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kids

Elenore Victoria Garcia <garcie@rpi.edu>

Wed, 04 Sep 1996 13:40 -0400

I was thinking about the fact that I think kids do think the way Ender did. Albeit yes I think he was a product of genetic selection and not all children think that way, however I think some do rationalize things on a much more complex level then adults give them credit for. I remember thinking about childhood bullies the same way Ender did... yea, and who didn't, I know. I'm referring more than anything to the conversations of Valentine and Peter. I know those who write and think slower now than they did when they were children, including myself ( so this may be a bit defensive). Maybe people are just forgetting that they were like this once too. I also think that unless you have company like Ender did, as in Val and Peter, then you won't develope the same way. I think Ender would have been an intelligent yet utterly boring and non ingenuitive if he hadn't had the influences he had in his early life. It's because he was encouraged in intelligent thought that he continued, or so is my belief. I think it's also possible that the situation that Ender was put in didn't allow for childish thoughts. If you ever compare children in the country who work on the farm from the age of three to children in cities with moms who pamper them, the difference in the actions is staggering. Remember the thoughts of Scout in To Kill a Mockingbird? Sure she didn't know lots of technobabble, but she was pretty intelligent for a kid her age. Maybe it's that children can THINK this way, but don't necessarily act or speak in the same manner. Their communication skills aren't always quite up there.

Any takers...

El

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{~._.~} Sometimes you feel like a nut,

( o ) Sometimes you don't!

()~*~()

(_)-(_)

Elenore Garcia..................garcie@rpi.edu

http://rpinfo.its.rpi.edu:80/~garcie/

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Re: kids

Jesse Booth <boothj>

Wed, 04 Sep 1996 12:38 -0400

> I also think that as we grow older we do lose some abilities.

>

> After thinking about it my only conclusion was that as we gain learned =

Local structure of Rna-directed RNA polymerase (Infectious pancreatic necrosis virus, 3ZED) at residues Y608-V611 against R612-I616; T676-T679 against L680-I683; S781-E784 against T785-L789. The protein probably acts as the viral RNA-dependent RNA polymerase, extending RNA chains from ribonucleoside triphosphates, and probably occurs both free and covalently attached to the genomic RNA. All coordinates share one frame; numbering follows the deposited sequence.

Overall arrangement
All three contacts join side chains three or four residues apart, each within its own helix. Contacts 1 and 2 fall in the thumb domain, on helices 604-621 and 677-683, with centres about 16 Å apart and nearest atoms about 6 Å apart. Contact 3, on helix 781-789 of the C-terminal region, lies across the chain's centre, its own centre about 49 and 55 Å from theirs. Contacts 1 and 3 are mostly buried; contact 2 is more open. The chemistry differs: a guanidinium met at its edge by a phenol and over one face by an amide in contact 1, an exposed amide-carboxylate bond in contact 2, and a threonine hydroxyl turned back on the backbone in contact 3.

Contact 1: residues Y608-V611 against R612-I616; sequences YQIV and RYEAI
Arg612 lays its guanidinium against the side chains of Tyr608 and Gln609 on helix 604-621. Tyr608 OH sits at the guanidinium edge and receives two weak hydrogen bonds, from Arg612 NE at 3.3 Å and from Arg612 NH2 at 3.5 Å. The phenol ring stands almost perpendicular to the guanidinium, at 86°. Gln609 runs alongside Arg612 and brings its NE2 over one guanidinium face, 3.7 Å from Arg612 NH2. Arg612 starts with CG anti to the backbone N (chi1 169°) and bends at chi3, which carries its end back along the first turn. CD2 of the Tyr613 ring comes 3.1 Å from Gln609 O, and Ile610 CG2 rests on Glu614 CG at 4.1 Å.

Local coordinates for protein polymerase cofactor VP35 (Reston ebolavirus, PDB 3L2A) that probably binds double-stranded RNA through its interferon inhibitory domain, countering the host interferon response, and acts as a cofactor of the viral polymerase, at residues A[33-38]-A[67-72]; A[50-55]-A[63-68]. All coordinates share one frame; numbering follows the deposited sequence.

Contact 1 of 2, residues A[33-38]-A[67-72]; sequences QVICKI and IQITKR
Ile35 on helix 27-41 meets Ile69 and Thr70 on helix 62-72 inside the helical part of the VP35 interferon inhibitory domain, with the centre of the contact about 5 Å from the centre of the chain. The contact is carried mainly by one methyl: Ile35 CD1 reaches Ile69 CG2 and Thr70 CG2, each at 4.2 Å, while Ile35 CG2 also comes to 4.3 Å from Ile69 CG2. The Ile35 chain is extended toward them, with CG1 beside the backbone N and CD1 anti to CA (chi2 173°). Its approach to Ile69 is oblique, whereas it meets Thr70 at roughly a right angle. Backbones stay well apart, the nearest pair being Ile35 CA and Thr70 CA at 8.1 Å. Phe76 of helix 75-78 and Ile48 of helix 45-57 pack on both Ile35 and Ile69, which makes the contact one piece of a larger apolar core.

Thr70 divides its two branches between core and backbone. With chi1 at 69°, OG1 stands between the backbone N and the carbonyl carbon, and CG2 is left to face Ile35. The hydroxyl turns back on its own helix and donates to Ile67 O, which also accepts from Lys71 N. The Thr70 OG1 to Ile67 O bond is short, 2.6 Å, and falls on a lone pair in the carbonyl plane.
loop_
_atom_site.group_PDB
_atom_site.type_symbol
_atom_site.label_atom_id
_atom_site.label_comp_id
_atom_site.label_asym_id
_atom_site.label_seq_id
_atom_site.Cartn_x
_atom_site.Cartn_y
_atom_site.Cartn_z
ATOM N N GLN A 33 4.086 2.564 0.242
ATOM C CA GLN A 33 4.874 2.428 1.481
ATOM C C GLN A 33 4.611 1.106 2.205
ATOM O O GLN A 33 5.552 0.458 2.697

> abilities, we lose some unlearned.

yeah, i would agree with this. as we get older, the ease of learning certain material becomes harder (e.g., foreign languages). there are particular age ranges in which one learns more readily - something about the sensitive period for learning new material...

Jesse

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Re: kids

Dennis Payne <dulsi@identical.stu.rpi.edu>

Wed, 04 Sep 1996 13:44 -0400

> I remember thinking about childhood bullies the same way Ender did...

Yeah but if you were confronted with them and beat one whould you continue to hit him. I don't know about you but that didn't occur to me. Ender was thinking futher into the future than most kids (and possibly adults). Peter did also although his thoughts were on domination.

> Maybe people are just forgetting that they were like this once too.

Maybe your right but I don't remember thinking too far ahead about the consequences of my actions.

> I think Ender would have been an intelligent yet utterly boring and non

> ingenuitive if he hadn't had the influences he had in his early life.

So to increase ingenuity we give every a bully of a brother, a nice sister, and lock 'em away in loneliness :)

> It's because he was encouraged in intelligent thought that he continued,

> or so is my belief.

[I left this in as explaination for the line above I took out of context.>

Dennis Payne

dulsi@identical.stu.rpi.edu

payned@rpi.edu

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RE: kids

Anthony Mrazik <mrazia@rpi.edu>

Wed, 04 Sep 1996 15:07 -0400

I definitely did not want to imply that I didn't think that kids aren't intelligent or don't have the ability to rationalize in a way that is not familiar to us. I am amazed at some of the stuff that my 2-year old does and says, and my response to my wife is always "where did he learn that?" I also think that as we grow older we do lose some abilities. I have found that when I'm home and get really angry the cats can sense it (this is before any action by me). When Peter was much smaller the same thing would happen: if either of us were angry he would get very upset. After thinking about it my only conclusion was that as we gain learned abilities, we lose some unlearned.

After thinking about it I do think that there was probably some kind of genetic processes occurring at the time. In ch. 2 (p. 24) Graff is talking to Ender and he talks about Ender's parents choosing a girl after Peter and then another boy later.

Tony

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Re: kids

BushBebi <takats2@rpi.edu>

Wed, 4 Sep 1996 23:57:43 -0400

In response to Dennis Payne's comments to Elenore Garcia's comments:

>> Maybe people are just forgetting that they were like this once too.

>Maybe your right but I don't remember thinking too far ahead about the

>consequences of my actions.

I think think that if a child is put into such circumstances, s/he would think as far ahead as needed. From the time I was four years old to seven years old, I attended a school in which I was the only minority. When I think back, I find that my situation closely mirrored Ender's situation--to a lesser extent.